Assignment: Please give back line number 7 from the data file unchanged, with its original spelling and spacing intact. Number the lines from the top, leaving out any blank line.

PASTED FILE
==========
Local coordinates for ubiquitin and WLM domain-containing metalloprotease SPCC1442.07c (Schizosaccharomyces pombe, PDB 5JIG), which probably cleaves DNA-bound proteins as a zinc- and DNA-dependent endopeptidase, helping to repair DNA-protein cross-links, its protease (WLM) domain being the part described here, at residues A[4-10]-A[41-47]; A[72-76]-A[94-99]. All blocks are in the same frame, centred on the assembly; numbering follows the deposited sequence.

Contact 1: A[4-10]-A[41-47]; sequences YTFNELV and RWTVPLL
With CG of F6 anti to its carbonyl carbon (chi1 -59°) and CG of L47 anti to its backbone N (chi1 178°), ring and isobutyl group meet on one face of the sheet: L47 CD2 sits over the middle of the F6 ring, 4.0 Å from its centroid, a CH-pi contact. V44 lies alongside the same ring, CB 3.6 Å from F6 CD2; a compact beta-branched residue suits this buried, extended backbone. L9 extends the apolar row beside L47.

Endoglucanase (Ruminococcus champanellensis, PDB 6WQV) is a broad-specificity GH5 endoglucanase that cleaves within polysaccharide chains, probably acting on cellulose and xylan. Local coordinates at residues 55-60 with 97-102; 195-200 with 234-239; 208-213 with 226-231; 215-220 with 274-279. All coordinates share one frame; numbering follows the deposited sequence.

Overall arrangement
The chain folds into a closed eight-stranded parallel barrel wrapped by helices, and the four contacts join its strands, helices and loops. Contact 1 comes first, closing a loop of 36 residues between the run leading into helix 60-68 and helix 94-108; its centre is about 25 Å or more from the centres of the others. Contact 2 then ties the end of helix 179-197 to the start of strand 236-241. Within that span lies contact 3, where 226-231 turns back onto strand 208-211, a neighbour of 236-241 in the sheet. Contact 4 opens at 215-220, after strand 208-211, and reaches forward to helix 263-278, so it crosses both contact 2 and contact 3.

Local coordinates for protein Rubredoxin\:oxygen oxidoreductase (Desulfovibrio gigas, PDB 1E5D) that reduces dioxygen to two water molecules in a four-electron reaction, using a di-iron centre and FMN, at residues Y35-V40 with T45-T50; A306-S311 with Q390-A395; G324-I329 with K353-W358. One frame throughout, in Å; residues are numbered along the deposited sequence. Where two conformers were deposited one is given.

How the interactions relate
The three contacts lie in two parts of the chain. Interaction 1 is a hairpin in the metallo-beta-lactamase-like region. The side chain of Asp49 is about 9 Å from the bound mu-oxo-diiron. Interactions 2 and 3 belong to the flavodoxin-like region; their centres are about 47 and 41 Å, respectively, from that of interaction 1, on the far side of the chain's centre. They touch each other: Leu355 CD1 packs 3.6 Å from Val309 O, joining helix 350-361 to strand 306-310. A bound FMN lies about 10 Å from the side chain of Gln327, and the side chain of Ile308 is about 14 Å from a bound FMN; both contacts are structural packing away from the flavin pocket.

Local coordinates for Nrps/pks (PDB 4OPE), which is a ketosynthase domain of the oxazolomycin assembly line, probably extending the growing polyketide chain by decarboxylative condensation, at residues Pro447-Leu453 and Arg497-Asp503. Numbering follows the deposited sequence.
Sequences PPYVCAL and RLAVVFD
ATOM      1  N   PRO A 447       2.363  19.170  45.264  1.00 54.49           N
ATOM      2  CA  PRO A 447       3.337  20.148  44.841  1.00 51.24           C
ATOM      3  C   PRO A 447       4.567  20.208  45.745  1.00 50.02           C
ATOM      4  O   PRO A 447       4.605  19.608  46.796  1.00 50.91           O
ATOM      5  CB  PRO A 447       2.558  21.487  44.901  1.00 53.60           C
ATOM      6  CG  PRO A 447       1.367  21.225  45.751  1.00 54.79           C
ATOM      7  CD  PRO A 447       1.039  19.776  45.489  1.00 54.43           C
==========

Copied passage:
Local coordinates for protein Rubredoxin\:oxygen oxidoreductase (Desulfovibrio gigas, PDB 1E5D) that reduces dioxygen to two water molecules in a four-electron reaction, using a di-iron centre and FMN, at residues Y35-V40 with T45-T50; A306-S311 with Q390-A395; G324-I329 with K353-W358. One frame throughout, in Å; residues are numbered along the deposited sequence. Where two conformers were deposited one is given.